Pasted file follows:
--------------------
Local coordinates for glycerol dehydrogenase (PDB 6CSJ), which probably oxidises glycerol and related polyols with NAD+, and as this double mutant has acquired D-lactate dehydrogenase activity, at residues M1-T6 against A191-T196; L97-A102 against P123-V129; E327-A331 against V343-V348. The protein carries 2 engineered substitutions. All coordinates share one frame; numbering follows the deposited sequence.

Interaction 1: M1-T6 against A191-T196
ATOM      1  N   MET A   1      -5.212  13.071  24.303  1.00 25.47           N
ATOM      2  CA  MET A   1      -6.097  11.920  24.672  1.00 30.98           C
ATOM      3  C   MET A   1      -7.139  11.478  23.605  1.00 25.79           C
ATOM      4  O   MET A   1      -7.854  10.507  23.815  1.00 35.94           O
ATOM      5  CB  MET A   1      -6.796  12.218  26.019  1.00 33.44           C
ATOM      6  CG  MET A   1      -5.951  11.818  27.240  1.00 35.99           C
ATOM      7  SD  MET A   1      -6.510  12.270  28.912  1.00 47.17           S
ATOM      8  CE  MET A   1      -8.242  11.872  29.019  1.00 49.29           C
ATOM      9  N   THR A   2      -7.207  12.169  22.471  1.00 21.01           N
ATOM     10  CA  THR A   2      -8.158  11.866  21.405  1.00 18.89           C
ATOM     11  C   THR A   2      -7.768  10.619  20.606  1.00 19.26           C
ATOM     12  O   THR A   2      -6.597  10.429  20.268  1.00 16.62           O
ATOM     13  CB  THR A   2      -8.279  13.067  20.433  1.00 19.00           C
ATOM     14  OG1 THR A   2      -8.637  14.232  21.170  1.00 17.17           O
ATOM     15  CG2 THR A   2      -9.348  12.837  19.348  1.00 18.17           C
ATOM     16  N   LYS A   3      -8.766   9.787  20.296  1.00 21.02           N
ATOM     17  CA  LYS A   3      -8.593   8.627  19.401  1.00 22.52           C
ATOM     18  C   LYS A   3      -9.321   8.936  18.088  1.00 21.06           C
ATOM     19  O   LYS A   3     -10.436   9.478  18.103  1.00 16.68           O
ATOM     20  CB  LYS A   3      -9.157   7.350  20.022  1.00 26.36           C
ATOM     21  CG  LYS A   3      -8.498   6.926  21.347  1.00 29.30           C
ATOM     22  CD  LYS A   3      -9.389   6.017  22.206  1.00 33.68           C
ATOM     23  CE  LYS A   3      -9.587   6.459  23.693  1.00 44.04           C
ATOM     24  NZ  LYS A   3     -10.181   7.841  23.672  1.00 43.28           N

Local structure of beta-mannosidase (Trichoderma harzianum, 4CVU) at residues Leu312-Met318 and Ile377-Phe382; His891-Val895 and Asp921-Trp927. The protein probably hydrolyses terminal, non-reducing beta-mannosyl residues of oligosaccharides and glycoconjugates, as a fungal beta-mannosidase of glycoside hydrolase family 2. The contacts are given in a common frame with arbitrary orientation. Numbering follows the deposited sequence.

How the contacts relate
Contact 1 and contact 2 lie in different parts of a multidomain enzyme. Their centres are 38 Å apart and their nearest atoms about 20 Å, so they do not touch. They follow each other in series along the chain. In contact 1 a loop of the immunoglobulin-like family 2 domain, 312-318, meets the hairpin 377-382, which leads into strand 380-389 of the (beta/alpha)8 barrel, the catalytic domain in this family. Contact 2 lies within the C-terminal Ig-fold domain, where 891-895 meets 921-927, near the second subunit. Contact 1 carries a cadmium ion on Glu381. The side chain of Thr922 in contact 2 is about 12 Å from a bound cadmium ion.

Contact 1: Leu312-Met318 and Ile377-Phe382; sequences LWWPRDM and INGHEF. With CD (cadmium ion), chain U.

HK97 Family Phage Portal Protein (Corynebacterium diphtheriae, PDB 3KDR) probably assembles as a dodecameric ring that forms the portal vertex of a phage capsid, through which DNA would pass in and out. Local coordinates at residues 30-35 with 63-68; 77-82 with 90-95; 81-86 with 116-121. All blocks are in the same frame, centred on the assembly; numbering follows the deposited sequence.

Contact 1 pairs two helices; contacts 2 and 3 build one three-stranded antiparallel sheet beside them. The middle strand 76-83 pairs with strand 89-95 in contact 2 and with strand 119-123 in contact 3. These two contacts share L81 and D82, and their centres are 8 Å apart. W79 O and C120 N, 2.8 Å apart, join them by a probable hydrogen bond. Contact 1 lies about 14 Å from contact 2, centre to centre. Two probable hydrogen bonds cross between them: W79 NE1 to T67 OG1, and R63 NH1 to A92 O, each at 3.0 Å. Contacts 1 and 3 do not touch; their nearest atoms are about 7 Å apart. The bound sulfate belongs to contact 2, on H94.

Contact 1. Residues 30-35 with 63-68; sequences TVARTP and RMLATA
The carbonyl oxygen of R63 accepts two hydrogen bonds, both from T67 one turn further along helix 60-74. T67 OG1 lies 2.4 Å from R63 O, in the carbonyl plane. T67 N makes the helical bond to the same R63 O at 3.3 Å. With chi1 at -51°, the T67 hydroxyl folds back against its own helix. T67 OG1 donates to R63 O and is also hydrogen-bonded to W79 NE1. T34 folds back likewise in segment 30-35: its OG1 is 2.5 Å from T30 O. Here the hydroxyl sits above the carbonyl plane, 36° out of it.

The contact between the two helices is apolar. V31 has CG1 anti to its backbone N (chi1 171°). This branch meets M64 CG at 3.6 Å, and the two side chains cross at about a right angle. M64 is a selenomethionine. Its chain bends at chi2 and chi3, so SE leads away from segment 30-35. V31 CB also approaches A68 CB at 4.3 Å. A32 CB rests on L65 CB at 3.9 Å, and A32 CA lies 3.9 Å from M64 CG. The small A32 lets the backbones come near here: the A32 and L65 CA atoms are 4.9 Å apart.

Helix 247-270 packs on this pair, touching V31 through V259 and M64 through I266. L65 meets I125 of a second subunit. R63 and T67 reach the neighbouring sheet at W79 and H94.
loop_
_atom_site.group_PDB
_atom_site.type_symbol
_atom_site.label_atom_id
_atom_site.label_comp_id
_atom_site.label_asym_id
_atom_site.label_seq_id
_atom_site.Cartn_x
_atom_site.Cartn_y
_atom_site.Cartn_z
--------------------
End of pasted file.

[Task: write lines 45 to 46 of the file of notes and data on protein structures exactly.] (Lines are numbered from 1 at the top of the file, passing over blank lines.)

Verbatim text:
_atom_site.Cartn_y
_atom_site.Cartn_z